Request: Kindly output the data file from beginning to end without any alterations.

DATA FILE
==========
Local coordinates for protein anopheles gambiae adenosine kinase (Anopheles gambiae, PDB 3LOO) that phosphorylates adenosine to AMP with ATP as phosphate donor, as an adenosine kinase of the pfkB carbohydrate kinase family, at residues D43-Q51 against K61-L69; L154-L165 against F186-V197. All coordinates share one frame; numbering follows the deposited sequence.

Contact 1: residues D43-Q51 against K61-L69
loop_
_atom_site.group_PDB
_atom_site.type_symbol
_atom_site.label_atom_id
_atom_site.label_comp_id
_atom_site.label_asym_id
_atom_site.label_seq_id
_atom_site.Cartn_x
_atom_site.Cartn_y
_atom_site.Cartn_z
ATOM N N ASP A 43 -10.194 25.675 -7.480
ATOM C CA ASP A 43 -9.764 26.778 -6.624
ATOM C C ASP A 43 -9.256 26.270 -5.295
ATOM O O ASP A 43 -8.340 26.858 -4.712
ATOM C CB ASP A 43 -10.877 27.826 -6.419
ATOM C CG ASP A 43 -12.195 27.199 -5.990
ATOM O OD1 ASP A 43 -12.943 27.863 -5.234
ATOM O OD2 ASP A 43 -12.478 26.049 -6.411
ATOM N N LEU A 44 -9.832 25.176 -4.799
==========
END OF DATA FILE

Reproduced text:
Local coordinates for protein anopheles gambiae adenosine kinase (Anopheles gambiae, PDB 3LOO) that phosphorylates adenosine to AMP with ATP as phosphate donor, as an adenosine kinase of the pfkB carbohydrate kinase family, at residues D43-Q51 against K61-L69; L154-L165 against F186-V197. All coordinates share one frame; numbering follows the deposited sequence.

Contact 1: residues D43-Q51 against K61-L69
loop_
_atom_site.group_PDB
_atom_site.type_symbol
_atom_site.label_atom_id
_atom_site.label_comp_id
_atom_site.label_asym_id
_atom_site.label_seq_id
_atom_site.Cartn_x
_atom_site.Cartn_y
_atom_site.Cartn_z
ATOM N N ASP A 43 -10.194 25.675 -7.480
ATOM C CA ASP A 43 -9.764 26.778 -6.624
ATOM C C ASP A 43 -9.256 26.270 -5.295
ATOM O O ASP A 43 -8.340 26.858 -4.712
ATOM C CB ASP A 43 -10.877 27.826 -6.419
ATOM C CG ASP A 43 -12.195 27.199 -5.990
ATOM O OD1 ASP A 43 -12.943 27.863 -5.234
ATOM O OD2 ASP A 43 -12.478 26.049 -6.411
ATOM N N LEU A 44 -9.832 25.176 -4.799